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Iron, steel trade deficit rises in February

Keywords: Tags  iron, steel mill products, aluminum, bauxite, zinc, nickel, copper, metals trade deficit Paul Edelstein


CHICAGO — U.S. metals trade was mixed in February, with iron and steel mill products posting a wider deficit vs. January as copper’s surplus narrowed.

The iron and steel mill product deficit hit $860 million in February, up 31.3 percent from $655 million in January, as imports gained 11.8 percent while exports rose just 0.9 percent, according to the latest data from the U.S. Bureau of Economic Analysis.

For the first two months of the year, the iron and steel mill product deficit reached nearly $1.52 billion, more than double the year-earlier $696 million, as imports rose nearly 43 percent and exports grew 17.1 percent.

Meanwhile, copper posted a trade surplus of $222 million in February, down 17.5 percent from $269 million a month earlier. Copper maintained a year-to-date trade surplus of $492 million, more than double the year-earlier $242 million.

Imports of bauxite and aluminum fell slightly in February but increased 8.1 percent year to date, and exports of aluminum and alumina increased 3.8 percent month on month and rose 5.7 percent in the first two months of the year.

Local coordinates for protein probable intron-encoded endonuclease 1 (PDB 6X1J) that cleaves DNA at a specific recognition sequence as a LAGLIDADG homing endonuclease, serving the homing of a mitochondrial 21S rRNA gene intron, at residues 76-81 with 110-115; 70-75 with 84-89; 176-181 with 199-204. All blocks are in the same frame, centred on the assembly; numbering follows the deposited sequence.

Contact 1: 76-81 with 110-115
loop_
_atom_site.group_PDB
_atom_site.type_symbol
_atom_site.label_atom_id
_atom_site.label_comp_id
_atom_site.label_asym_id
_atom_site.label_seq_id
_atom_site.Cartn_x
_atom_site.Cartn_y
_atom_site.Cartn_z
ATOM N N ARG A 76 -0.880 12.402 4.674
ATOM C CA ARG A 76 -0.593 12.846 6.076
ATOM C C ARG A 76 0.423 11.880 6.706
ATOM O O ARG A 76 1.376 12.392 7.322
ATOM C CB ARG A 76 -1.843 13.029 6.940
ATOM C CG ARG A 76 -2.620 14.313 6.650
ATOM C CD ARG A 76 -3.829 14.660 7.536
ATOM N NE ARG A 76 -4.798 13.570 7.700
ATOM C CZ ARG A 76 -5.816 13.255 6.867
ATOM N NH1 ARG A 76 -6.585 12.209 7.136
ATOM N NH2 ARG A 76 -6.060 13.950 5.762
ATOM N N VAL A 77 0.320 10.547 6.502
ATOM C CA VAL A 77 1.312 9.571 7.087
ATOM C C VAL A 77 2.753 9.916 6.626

Zinc imports showed little change in February but fell 21.5 percent year to date, while nickel imports jumped 28 percent month on month in February but fell 2.8 percent year to date.

The overall U.S. trade deficit in February was $46 billion, down 12.4 percent from $52.5 billion in January. The proportion of that total that is with China declined 25.4 percent—a consequence of the Chinese New Year, IHS Global Insight economist Paul Edelstein noted Thursday.

The holiday "idled Chinese factories that produce goods for U.S. markets," he said. "If the Chinese New Year is the culprit, and if demand for imported goods remains robust, then the import bill will likely rebound in March."

On the other hand, any upside potential for exports in the spring could be limited by waning growth in some of America’s major trading partners, including the European Union, to which automotive exports fell 6.4 percent in February.



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